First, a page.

Analysed retrospectively, it was quite lucky that Caroline Herschel suffered typhoid fever when she was ten years old: the fever stopped her growing and she was to be forever one meter and thirty centimetres tall. This handicap placed her away from the marital life any woman of her time and status would have expected but instead allowed her to devote herself to science, to astronomy in particular, until the day she died at 98.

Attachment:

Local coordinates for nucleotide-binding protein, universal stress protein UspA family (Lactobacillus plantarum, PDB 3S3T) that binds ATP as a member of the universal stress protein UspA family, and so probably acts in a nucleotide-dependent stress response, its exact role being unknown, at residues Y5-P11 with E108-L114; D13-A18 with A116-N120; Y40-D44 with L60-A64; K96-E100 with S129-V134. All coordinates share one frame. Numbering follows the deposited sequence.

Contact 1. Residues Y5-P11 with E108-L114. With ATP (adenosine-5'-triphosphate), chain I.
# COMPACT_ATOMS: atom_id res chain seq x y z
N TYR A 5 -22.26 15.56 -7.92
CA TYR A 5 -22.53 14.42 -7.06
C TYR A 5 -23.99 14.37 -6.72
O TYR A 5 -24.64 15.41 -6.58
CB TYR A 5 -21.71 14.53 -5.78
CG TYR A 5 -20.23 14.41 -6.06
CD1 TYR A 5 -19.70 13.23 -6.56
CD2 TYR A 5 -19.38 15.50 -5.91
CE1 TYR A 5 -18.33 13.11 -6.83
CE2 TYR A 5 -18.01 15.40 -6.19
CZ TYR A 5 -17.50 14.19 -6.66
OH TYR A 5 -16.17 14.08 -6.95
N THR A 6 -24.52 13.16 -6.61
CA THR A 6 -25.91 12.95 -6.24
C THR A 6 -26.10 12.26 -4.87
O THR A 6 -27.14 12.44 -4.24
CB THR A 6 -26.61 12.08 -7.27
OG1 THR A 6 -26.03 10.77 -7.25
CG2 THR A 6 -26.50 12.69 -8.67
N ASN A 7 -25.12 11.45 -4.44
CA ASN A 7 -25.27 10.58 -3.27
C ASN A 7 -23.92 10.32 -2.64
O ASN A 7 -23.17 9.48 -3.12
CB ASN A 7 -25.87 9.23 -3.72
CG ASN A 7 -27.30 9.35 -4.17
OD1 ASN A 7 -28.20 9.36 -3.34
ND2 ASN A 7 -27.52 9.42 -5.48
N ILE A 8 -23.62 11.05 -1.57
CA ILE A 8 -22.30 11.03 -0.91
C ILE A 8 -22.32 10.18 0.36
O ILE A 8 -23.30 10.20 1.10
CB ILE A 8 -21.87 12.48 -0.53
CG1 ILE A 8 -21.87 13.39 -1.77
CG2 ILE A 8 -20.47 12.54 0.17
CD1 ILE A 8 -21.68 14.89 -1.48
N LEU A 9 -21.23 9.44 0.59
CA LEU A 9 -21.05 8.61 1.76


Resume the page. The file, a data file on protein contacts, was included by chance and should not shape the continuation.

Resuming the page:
Born in Hannover in 1750, she was the sister of the famous astronomer Sir William Herschel, whom he followed to Britain after their father’s death in 1767. When William became George III’s personal astronomer, after having discovered the planet Uranus the previous year, Caroline became his assistant not only cleaning lenses and assembling telescopes, she also copied full astronomical catalogues and, in due time, learnt how to register and organise the data gathered by his brother. Encouraged and taught by him, who also built her a telescope fitting to her small stature, she made her own first observations only after a year, in 1782. As her brother’s assistant, she was the first woman in history to receive a salary as a researcher, 50 pounds per year that King George III granted her from 1787. She discovered at least seven new comets, one of which 35P/Herschel-Rigollet, carries her name, and confirmed the existence of Andromeda Nebulose. Maybe her most significant contributions was the systematization of star catalogues for her brother (published by the Royal Society in 1798) and her nephew, John Herschel. In 1828, the Royal Astronomical Society granted her the Gold Medal for her contributions to science. No other woman will receive it again until 1996, when it was granted to Vera Rubin. In 1835 she was elected honorary member of the Royal Astronomical Society and in 1838 member of the Royal Irish Academy. Two years before dying, the king of Prussia, Frederick William IV, granted her the Prussian Gold Medal for Science after having returned to Prussia upon the death of her brother in 1822. She was, aside from petite and hard, apparently quite bad tempered. She died without issue, but a crater in the moon carries her name.